To understand the biology behind autism - and to ask how many autisms are there - Dr. Lerch and his team set out to run a high throughput screen by using MRI to image as many mouse models as they could. With over 70 mouse models (and over 2000 individual mice) they find that heterogeneity is also the order of the day, yet a few brain areas are more consistently affected than others. Moreover, it appears as if three clusters of mouse models share common neuroanatomical substrates. Dr. Lerch is now using this information to, in conjunction with human phase II clinical trials, understand whether we can help predict treatment response.
Methods of analyzing neuroanatomy
The research projects outlined above depend on precise automated measurements of brain shape from MRI. Dr. Lerch and his team use a combination of image registration techniques, tissue classification and deformable models to obtain these measurements. Ongoing research will thus also focus on improving these methods as well as understanding precisely what they can and cannot tell us.
- Canadian Institutes of Health Research (CIHR)
- Alzheimer’s Association
- National Institutes of Health (NIH)
- Ontario Brain Institute (OBI)
- Brain Canada
- Simon’s Foundation (SFARI)
Click here for a full list of publications.
Ellegood J, Anagnostou E, Babineau BA, Crawley JN, Lin L, Genestine M, DiCicco-Bloom E, Lai JK, Foster JA, Peñagarikano O, Geschwind DH, Pacey LK, Hampson DR, Laliberté CL, Mills AA, Tam E, Osborne LR, Kouser M, Espinosa-Becarra F, Xuan Z, Powell CM, Raznahan A, Robins DM, Nakai N, Nakatani J, Takumi T, van Eede MC, Kerr TM, Muller C, Blakely RD, Veenstra-VanderWeele JM, Henkelman RM, Lerch JP. Clustering Autism–using neuroanatomical differences in 26 mouse models related to Autism to gain insight into the heterogeneity of the disorder. Molecular Psychiatry, 2015 20(1):118-125. DOI 10.1038/mp.2014.98 PMID 25199916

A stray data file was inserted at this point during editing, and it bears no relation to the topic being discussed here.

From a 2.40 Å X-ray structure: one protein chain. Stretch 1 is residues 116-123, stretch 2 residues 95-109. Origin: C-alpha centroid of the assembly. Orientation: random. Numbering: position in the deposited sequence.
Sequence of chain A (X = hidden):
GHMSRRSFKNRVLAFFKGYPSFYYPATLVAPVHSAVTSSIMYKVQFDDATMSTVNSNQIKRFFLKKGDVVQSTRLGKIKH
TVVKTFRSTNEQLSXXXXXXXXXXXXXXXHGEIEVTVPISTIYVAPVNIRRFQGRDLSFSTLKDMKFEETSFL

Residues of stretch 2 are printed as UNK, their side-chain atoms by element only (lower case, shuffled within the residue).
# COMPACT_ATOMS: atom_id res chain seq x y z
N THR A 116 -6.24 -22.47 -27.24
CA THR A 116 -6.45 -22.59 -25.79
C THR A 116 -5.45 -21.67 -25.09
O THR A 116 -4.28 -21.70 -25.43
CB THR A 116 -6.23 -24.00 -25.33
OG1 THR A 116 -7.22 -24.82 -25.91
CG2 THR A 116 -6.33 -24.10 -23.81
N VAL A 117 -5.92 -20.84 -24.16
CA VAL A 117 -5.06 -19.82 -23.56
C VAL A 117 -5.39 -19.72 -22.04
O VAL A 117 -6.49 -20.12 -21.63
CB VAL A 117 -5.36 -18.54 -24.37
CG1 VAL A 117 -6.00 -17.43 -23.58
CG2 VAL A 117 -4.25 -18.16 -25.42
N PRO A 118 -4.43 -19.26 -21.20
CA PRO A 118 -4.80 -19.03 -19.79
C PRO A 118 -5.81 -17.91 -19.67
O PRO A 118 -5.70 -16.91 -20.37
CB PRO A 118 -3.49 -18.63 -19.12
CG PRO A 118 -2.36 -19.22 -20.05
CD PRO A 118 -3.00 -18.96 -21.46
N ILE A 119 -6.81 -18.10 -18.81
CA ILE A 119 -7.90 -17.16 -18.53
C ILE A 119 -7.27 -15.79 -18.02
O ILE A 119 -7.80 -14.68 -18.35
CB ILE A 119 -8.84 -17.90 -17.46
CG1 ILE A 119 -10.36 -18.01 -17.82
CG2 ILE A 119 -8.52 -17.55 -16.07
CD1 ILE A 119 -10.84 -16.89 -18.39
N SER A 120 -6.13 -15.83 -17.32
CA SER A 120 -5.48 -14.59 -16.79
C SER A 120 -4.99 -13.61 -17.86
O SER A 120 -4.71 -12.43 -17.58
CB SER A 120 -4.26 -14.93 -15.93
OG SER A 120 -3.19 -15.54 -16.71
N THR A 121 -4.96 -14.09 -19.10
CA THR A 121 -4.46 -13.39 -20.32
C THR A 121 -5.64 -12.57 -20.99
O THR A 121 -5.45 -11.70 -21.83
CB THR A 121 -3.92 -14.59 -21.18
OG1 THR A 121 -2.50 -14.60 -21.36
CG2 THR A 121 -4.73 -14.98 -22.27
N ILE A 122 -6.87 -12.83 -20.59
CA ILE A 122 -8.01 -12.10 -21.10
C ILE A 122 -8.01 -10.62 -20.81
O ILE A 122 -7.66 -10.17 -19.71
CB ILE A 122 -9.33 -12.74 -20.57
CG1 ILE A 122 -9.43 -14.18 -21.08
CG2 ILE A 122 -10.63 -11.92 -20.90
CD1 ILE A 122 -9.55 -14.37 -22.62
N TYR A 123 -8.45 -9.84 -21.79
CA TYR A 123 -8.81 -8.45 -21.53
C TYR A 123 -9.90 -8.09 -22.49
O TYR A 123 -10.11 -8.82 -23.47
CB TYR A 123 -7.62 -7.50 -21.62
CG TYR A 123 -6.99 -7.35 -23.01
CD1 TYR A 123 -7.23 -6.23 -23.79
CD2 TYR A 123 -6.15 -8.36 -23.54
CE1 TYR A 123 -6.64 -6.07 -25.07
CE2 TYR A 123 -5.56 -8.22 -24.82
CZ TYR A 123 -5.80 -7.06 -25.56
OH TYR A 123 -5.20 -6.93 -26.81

Chakravarty MM*, Hamani C*, Martinez-Canabal A, Ellegood J, Laliberte C, Nobrega NJ, Sankar T, Lozano AM, Frankland PW, Lerch JP. Deep brain stimulation of the ventromedial prefrontal cortex causes reorganization of neuronal processes and vasculature in the mouse brain. Neuroimage, 2015 125:422-427. DOI 10.1016/j.neuroimage.2015.10.049 PMID 26525655 *Equal contribution .
Scholz J, Allemang-Grand R, Dazai J, Lerch JP. Environmental enrichment is associated with rapid volumetric brain changes in adult mice. NeuroImage, 2015 109:190-198. DOI 10.1016/j.neuroimage.2015.01.027 PMID 25595504
Raznahan A, Lue Y, Probst F, Greenstein D, Giedd J, Wang C, Lerch JP*, Swerdloff R*. Triangulating the sexually dimorphic brain through high-resolution neuroimaging of murine sex chromosome aneuploidies. Brain Structure and Function, 2015 220(6): 3581-3593. DOI 10.1007/s00429-014-0875-9 PMID 25146308
Friedel M, van Eede MC, Pipitone J, Chakravarty MM, Lerch JP. Pydpiper: a flexible toolkit for constructing novel registration pipelines. Frontiers in Neuroinformatics, 2014 8:67. DOI 10.3389/fninf.2014.00067 PMID 25126069
Steadman PE, Ellegood J, Szulc KU, Turnbull DH, Joyner AL, Henkelman RM, Lerch JP. Genetic effects on cerebellar structure across mouse models of autism using magnetic resonance imaging atlas. Autism Research, 2014 7(1):124-137. DOI 10.1002/aur.1344. PMID 24151012
Raznahan A, Probst F, Palmert MR, Giedd JN, Lerch JP. High resolution whole brain imaging of anatomical variation in XO, XX, and XY mice. NeuroImage, 2013 83:962-968. DOI 10.1016/j.neuroimage.2013.07.052. PMID 23891883
van Eede MC, Scholz J, Chakravarty MM, Henkelman RM, Lerch JP. Mapping registration sensitivity in MR mouse brain images. NeuroImage, 2013 82C:226-236. DOI 10.1016/j.neuroimage.2013.06.004 PMID 23756204
Szulc KU, Lerch JP, Nieman BJ, Bartelle BB, Friedel M, Suero-Abreu GA, Waterson C, Joyner AL, Turnbull DH. 4D MEMRI atlas of neonatal mouse brain development. NeuroImage, 2015 188:49-62. DOI 10.1016/j.neuroimage.2015.05.029 PMID 26037053
Lerch JP, Yiu AP, Martinez-Canabal A, Pekar T, Bohbot VD, Frankland PW, Henkelman RM, Josselyn SA, Sled JG. Maze training in mice induces MRI detectable brain shape changes specific to the type of learning. NeuroImage, 2011 54(3):2086-2095. DOI 10.1016/j.neuroimage.2010.09.086 PMID 20932918